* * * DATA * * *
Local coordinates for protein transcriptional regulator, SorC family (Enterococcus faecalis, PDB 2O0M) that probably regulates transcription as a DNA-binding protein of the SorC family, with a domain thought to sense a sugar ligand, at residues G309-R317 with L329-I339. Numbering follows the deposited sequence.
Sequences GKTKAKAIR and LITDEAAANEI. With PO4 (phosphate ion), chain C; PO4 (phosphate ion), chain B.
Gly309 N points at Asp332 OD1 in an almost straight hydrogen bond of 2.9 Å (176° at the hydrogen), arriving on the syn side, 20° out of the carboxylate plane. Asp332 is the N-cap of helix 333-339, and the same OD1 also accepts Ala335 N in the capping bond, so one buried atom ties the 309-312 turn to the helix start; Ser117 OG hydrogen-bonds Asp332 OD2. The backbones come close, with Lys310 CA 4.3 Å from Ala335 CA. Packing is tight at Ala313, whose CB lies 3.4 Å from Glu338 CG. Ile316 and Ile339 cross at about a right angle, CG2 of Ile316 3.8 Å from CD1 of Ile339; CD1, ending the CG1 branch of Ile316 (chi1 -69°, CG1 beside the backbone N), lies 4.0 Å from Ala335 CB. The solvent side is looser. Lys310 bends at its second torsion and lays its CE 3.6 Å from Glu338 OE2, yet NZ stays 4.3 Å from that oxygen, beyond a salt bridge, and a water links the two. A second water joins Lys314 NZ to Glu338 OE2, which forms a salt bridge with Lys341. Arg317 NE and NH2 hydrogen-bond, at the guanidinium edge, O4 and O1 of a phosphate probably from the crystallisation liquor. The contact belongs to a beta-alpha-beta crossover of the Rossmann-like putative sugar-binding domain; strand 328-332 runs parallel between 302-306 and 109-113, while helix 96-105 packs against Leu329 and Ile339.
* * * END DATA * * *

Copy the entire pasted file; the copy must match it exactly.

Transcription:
Local coordinates for protein transcriptional regulator, SorC family (Enterococcus faecalis, PDB 2O0M) that probably regulates transcription as a DNA-binding protein of the SorC family, with a domain thought to sense a sugar ligand, at residues G309-R317 with L329-I339. Numbering follows the deposited sequence.
Sequences GKTKAKAIR and LITDEAAANEI. With PO4 (phosphate ion), chain C; PO4 (phosphate ion), chain B.
Gly309 N points at Asp332 OD1 in an almost straight hydrogen bond of 2.9 Å (176° at the hydrogen), arriving on the syn side, 20° out of the carboxylate plane. Asp332 is the N-cap of helix 333-339, and the same OD1 also accepts Ala335 N in the capping bond, so one buried atom ties the 309-312 turn to the helix start; Ser117 OG hydrogen-bonds Asp332 OD2. The backbones come close, with Lys310 CA 4.3 Å from Ala335 CA. Packing is tight at Ala313, whose CB lies 3.4 Å from Glu338 CG. Ile316 and Ile339 cross at about a right angle, CG2 of Ile316 3.8 Å from CD1 of Ile339; CD1, ending the CG1 branch of Ile316 (chi1 -69°, CG1 beside the backbone N), lies 4.0 Å from Ala335 CB. The solvent side is looser. Lys310 bends at its second torsion and lays its CE 3.6 Å from Glu338 OE2, yet NZ stays 4.3 Å from that oxygen, beyond a salt bridge, and a water links the two. A second water joins Lys314 NZ to Glu338 OE2, which forms a salt bridge with Lys341. Arg317 NE and NH2 hydrogen-bond, at the guanidinium edge, O4 and O1 of a phosphate probably from the crystallisation liquor. The contact belongs to a beta-alpha-beta crossover of the Rossmann-like putative sugar-binding domain; strand 328-332 runs parallel between 302-306 and 109-113, while helix 96-105 packs against Leu329 and Ile339.